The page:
Unfortunately, some of the actions of the present administration look like more of the same old same old. Summers, Geithner and the rest appear to be rearranging the deck chairs on the Titanic rather than launching the lifeboats. I fear it will not be pleasant witnessing what happens to many “rugged, independent” Americans when they are plunged into the icy waters.
Sally, Jimmy and anyone else offended by my use of the rhetorical "we":

I believe my assertion does apply to the vast majority of Americans - present company excepted, if that will make it easier to make my point.

Most Americans continue to buy into a mythology about who and what we are and where we came from, a mythology that long ago outlived its usefulness, if it ever had a basis in fact. We’re saddled with a myth about our rugged, independent frontier ancestors, who eked out a hard-scrabble existence from the land. Well, guess what? Most of those “fiercely independent” ancestors were dependent on a social structure.

And yet a great many Americans continue to live in that fantasy world, imagining themselves somehow just like their ancestors – able to make it on their own. That may have been true to some extent true when people could and did live primarily off the land, but in a world dominated by multi-national corporations, that delusion would be laughable if it weren’t so dangerous.

We now know just how dangerous because Ronald Reagan took advantage of that delusion to sell the vast majority of Americans on the idea that govt wasn’t the solution; govt was the problem. We now know just wrong he was -- as were those who bought into that myth.

That same myth is somehow inextricably – at least until now – tied to the myth that in this land of unlimited opportunity, people are entitled to succeed and accumulate wealth without interference or limitation. Even some of the poorest people in this country, for reasons that completely escape me, buy into the notion that putting limits on income is somehow unamerican.

To suggest any such thing is to be labeled a "socialist", a term that like “secular” or “humanist” has been deemed evil. It is evil to suggest, as the govts of some very civilized countries not only suggest but demand, that confiscatory tax rates are not only an acceptable but a desirable alternative to placing unlimited wealth in the hands of a few.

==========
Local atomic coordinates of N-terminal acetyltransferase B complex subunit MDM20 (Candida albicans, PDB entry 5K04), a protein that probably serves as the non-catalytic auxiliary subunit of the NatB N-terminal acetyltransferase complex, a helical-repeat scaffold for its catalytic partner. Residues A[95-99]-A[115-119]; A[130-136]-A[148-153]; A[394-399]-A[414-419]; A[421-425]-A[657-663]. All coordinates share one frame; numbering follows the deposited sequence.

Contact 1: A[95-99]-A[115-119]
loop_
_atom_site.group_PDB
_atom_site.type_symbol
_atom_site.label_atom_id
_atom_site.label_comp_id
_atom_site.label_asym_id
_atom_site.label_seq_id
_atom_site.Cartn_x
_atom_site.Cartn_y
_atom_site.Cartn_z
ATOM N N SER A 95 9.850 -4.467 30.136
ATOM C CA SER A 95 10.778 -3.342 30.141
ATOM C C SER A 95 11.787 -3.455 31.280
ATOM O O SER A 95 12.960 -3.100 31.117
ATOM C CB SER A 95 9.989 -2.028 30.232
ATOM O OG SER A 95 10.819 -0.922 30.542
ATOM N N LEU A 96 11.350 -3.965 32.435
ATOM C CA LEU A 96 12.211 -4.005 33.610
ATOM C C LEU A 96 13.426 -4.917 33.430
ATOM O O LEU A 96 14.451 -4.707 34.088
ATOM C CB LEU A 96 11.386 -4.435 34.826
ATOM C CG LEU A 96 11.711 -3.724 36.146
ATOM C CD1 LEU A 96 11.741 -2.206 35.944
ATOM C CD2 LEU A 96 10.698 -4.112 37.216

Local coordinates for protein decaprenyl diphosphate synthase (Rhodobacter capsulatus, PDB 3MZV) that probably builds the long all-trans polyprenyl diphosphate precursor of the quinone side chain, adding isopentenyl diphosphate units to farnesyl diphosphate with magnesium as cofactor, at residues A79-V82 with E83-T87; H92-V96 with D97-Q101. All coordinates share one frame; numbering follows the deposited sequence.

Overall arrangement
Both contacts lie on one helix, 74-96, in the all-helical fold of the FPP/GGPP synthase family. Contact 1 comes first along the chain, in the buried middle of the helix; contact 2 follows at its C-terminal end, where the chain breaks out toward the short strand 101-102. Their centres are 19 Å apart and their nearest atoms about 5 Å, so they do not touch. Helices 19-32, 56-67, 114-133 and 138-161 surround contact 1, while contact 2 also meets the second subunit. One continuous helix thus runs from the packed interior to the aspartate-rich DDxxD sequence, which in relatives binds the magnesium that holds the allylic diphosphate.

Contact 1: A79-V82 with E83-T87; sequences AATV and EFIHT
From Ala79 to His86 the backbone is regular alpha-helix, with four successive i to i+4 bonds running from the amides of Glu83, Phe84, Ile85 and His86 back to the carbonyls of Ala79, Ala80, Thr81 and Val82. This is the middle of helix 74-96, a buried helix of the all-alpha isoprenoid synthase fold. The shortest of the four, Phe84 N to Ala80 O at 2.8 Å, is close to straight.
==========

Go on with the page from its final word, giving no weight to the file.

We harbor our delusions about "capitalism and independence" and "socialism and dependence" even while we benefit from "socialist" policies like the Interstate highway system and the Internet. Most Americans are simply in a state of denial about all this.

While there may be few on OS who voted twice for Reagan, Bush I and Bush II and the notion that taxes are evil and govt has no business interfering with businessmen, somebody did. And I suspect many here voted twice for Bill Clinton, too, despite the fact that his economic policies operated on pretty much the same basis as those others during his eight years in office, including signing off on Phil Gramm's gutting of Glass-Stegall -- the singular action that did most to bring on our present crisis.

When Ross Perot warned about the “giant sucking sound”, a lot of middle-class Americans didn’t seem to care because they thought it was only going to affect blue-collar workers. But now that white-collar, middle-class folks are suffering, maybe there’s a chance that we can think twice about the role govt should play in “promoting the general welfare”.

And while we’re having that debate, it’s high time we had a debate about the notion of wealth without limits. Certainly, those who claim to want this to be a Christian nation should be pushing for “socialism” since it’s one of the twin pillars of the faith along with pacifism. But don’t count on them to advocate for either.

Unfortunately, some of the actions of the present administration look like more of the same old same old. Summers, Geithner and the rest appear to be rearranging the deck chairs on the Titanic rather than launching the lifeboats. I fear it will not be pleasant witnessing what happens to many “rugged, independent” Americans when they are plunged into the icy waters.
Sally, Jimmy and anyone else offended by my use of the rhetorical "we":

I believe my assertion does apply to the vast majority of Americans - present company excepted, if that will make it easier to make my point.

Most Americans continue to buy into a mythology about who and what we are and where we came from, a mythology that long ago outlived its usefulness, if it ever had a basis in fact. We’re saddled with a myth about our rugged, independent frontier ancestors, who eked out a hard-scrabble existence from the land. Well, guess what? Most of those “fiercely independent” ancestors were dependent on a social structure.

And yet a great many Americans continue to live in that fantasy world, imagining themselves somehow just like their ancestors – able to make it on their own. That may have been true to some extent true when people could and did live primarily off the land, but in a world dominated by multi-national corporations, that delusion would be laughable if it weren’t so dangerous.